July 1939

Volume 8 Number 4  (88 of 88)




This issue of Popular Flying magazine features NO “Biggles” story.  The last “Biggles” story was published in the May 1934 issue



This issue runs from page 145 to page 192 (48 pages)



Inside front cover – An advert for Lockheed Hydraulic ‘Airdraulic’ Struts



Page 145 – An advert for Blohm & Voss, Hamburg

(This is the first and only advert I have ever seen for this company!)


Page 146 – Contents Page

(The contents page is by an advert for Air France)



Page 148 – “A fine photo of the Cunliffe Owen Flying Wing on a test flight over Southampton Water”



(Subtitled – Under the title: AERONAUTICS.  The author (credited as Oliver Stewart) announces “thoroughness rather than newness is to be the objective of the publication about which, with the present permission of the Editor of POPULAR FLYING, I here intend to disclose some preliminary details.  Incorporating POPULAR FLYING and using that as its foundation, it will appear for the first time next month under the title: AERONAUTICS”)


Page 150 – Refuelling in the Air – T.  S. Sprigg

(“Not so very many years ago the refuelling of one aircraft from another while both were in flight was regarded solely as a spectacular stunt, well suited to flying displays and air circuses but with no practical application to the needs of serious flying”)


Page 154 – The Bristol Bombay – William Courtenay

(“Our cover this month depicts three of the new troop-carriers flying over desolate country, to bring supplies to an isolated body of men”)


Page 156 – The Air Picture and How – by “Quis”

(“The difference between a good and a very ordinary picture is largely the difference between the

amount of trouble one takes before and during the operation of pressing the knob or squeezing the bulb”)


Page 159 – Charting the World’s Winds – R. Fetherston Lambert

(An article about the work of the International Meteorological Organisation)


Page 160 – The Framework of the R. A. F.

(A run down of the basic organisation of the R.A.F.)


Page 162 – Welding in Aircraft – C. W. Brett

(“It is interesting to observe that welded tubular construction shows to greater advantage under war than peace-time conditions, for it is better able to withstand rough handling, whilst the shock absorbing qualities of the material and its freedom from splintering are important qualities”)


 Page 164 – Handley Page – Hampden – Details of Britain’s Latest Bomber - Fighter

(“Latest of British military aircraft to emerge from behind the veil of official secrecy which conceals the performance and internal structure of the R.A.F.’s newest equipment is the Handley Page Hampden, a twin-engined bomber-fighter, now revealed as one of the fastest and most formidable aircraft of its class anywhere in the world”)



Pages 165 and 166 – (This would normally be on the Centre Pages!) – Wings in the East – Pictures of Japanese Flight Cadets Training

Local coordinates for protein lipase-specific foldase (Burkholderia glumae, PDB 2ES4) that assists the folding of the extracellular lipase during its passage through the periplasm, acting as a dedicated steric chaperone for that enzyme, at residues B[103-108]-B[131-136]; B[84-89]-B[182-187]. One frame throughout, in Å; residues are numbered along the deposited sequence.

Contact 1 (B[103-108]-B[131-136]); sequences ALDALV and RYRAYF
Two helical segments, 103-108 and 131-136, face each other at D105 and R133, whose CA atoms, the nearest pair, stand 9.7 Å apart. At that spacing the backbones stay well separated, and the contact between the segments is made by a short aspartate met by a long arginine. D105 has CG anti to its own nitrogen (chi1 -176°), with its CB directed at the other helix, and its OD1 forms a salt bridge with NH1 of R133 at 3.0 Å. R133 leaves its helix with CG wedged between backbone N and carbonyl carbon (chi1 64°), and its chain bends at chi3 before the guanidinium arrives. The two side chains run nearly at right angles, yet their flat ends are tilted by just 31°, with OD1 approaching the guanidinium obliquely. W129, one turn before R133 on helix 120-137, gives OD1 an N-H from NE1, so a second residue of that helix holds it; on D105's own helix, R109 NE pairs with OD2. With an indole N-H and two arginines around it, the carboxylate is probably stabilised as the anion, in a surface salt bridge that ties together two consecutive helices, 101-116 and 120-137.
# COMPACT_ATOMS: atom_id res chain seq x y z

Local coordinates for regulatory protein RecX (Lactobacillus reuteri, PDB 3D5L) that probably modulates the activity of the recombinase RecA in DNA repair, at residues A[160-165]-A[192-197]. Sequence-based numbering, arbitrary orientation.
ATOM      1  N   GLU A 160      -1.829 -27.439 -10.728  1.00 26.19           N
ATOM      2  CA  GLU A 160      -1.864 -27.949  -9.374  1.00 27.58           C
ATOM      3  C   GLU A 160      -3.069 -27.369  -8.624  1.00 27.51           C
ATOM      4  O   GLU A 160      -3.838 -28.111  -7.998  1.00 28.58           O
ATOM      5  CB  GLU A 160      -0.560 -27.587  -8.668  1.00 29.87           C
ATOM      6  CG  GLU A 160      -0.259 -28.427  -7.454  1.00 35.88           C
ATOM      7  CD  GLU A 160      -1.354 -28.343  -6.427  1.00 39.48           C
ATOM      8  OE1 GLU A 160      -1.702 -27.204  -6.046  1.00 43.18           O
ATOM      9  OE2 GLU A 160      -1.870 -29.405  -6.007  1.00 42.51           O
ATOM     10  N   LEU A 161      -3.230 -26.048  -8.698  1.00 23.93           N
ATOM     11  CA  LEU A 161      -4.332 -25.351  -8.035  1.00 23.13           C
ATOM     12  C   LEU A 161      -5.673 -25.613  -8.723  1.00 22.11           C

Pages 167 and 168 – The Centre Pages – An Advert for “The Cygnet” – A General Aircraft Product – headed “Simple Flying”


Page 170 – Flying Wires – Air News from all Points of the Compass

(One particularly interesting item of news is that “R.A.F. strength overseas has been further

 strengthened by the addition of a new squadron (No. 94) at Aden”)


Page 172 – The World Says –

(A box in the centre of the page says “This feature will be continued in the new publication AERONAUTICS,

with which “Popular Flying” is to be incorporated.  The first issue of AERONAUTICS will be published at the end of July,

 and will contain articles by many people well-known in aviation circles”)


Page 175 – Avoiding the Airscrew – H. J. Wilson

(A short article about another method of propulsion.  Hot air jet propulsion.  The jet engine.)


Page 176 – More M. P. H. – W. O. Manning

(A technical article about streamlining and drag)


Page 179 – Possibilities of Muscle – Power Flight – by “Vigilant”

(“Flying is not yet a poor man’s sport” –

“Flying can never become an everyday affair for the multitude until someone invents an aero-bicycle

on which we could roam about the sky as easily as we can traverse the road on an ordinary bicycle”)


Page 180 – The National Gliding Contest

(“The National Gliding Contests are held annually for one week.  This year they are to be held at Great Hucklow, Derbyshire”)


Page 182 – Speed on the Water

(“A passenger’s account of Mr. Hubert Scott-Paine’s recent record-breaking crossing to Cherbourg,

achieved with the aid of modified Rolls-Royce Merlin Engines”)


Page 183 – The Use of Gears – F. J. Camm

(“The advantages and disadvantages of geared elastic motors is interestingly discussed”)


Page 184 – The Aviation Bookshelf

(Three books are reviewed)


Page 186 – A reminder:  with the next issue, on sale at the end of July, “Popular Flying” becomes AERONAUTICS.  Further information is on Page 149


Page 187 – An advert for Shell – “Pioneers of Modern Aviation” – featuring C. S. Rolls

(who was the first Englishman to cross the Channel in an aeroplane and also the first aviator to make the return journey as well.

He did both these in 1910.  Later in the same year he was killed at the Bournemouth meeting.)


Page 192 – The Buyers’ Log

(This carries the same Royal Air Force advert for vacancies for pilots and air observers as set out in previous months)


Inside Back Cover – Adverts for Gatwick Airport and Player’s Airman Navy Cut


Back Page – An Advert for Minors Cigarettes


The first issue of Aeronautics – August 1939 -  incorporating POPULAR FLYING looked like this




Click here to see a much larger picture of the cover artwork – the artist is Howard Leigh